JT: I think the dynamics of the music business are constantly changing. It seems like every day, really. “Lay it Down” was something Sirius XM The Highway wanted to champion. It wasn’t the official single. They just really liked it. “Already High” was always the choice for the first single to go to FM radio with. Look, I think it’d be fun to release a new song every month! But the music business is trying to figure itself out. The cool thing is there’s not a whole lot of rules. We thought, “Why don’t we have ‘Lay It Down’ play on The Highway, and then we can have a separate single to go to terrestrial radio with?” As you know, it is all about the fans. Country music fans are diehard, loyal fans. I have fans out there that would love to get as much music from me as they can. I’m all about that. I think it was a no-brainer to me.

GGM: Musically, how does what you’re writing now compare to your self-titled debut?

JT: Well, it’s better, I think (laughs). I think I’ve gotten better as an artist, and I’ve grown tremendously. The songs, writing, the sound, I’ve definitely built upon. I feel like I’ve developed something unique on this record. Not that the first record was very unique, but the concept on that was that I worked with one or two producers on the whole record. On this one, I worked with several different producers, kind of A&R-ing my own project. I worked with Ross Copperman, Kevin Griffin, Nathan Chapman, and even co-produced a couple of the songs myself. It’s something I’ve taken more ownership of than on the first record. It’s been nice because the label really likes what they’re hearing, and I think that’s a victory for me right there. I can’t wait for the fans to hear it because it’s something I’m really proud of.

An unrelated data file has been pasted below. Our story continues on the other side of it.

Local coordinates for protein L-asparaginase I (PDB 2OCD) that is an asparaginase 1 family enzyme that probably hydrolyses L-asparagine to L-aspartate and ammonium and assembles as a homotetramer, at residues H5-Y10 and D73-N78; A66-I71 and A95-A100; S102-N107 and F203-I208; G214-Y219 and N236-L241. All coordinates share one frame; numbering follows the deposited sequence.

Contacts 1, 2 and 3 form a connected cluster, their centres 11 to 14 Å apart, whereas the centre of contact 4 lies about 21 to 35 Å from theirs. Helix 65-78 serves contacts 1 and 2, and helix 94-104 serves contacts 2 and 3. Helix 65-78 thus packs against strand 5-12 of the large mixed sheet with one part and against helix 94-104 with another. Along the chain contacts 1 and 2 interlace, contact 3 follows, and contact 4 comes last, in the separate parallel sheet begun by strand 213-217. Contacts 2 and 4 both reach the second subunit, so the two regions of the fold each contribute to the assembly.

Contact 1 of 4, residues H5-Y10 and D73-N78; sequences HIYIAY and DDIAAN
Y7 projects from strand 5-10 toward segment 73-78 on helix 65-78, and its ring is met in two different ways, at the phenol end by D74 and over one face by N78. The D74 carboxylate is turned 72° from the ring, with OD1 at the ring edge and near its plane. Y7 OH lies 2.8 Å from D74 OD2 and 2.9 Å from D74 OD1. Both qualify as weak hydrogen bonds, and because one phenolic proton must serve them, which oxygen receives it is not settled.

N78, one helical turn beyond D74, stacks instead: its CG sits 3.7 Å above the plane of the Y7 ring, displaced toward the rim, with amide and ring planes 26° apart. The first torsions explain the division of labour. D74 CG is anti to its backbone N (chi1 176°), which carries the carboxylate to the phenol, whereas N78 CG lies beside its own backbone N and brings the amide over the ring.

GGM: You were in Hallmark Channel’s Finding Christmas, highlighting your acting and theater chops. Were you a huge theater kid?

JT: I always loved theater. It’s funny, I studied theater in college. That was simply because my pops, who was a music major who went to Juilliard and got his masters at the University of North Texas, was basically straight-up like “Don’t be a music major. You’re discovering all this music, and the way you’re doing it is cool. You don’t need to mess all that up.” And so what do I do? I start studying theater and television (laughs). My Dad was like “That’s not what I meant!”

I think they’re very similar, Theater and TV, in terms of where you can go. You go to the same place on stage as you would on set. It’s a feeling I enjoy. It’s something I love to do. I’ve always said music is my number 1, but I love acting, and if I can approach it kind of how Tim McGraw’s done, or Dwight Yoakam, they’ve done roles that have made sense to what their brand is and it hasn’t affected the music. That’s my goal. Recently I just did a role in a small independent film that was shot in Nashville called “The Dust Storm.” It has Colin O’Donahue who plays Captain Hook in “Once Upon a Time,” and that was an amazing experience. Yeah, I’m always ready for the next role, if it’s the right one!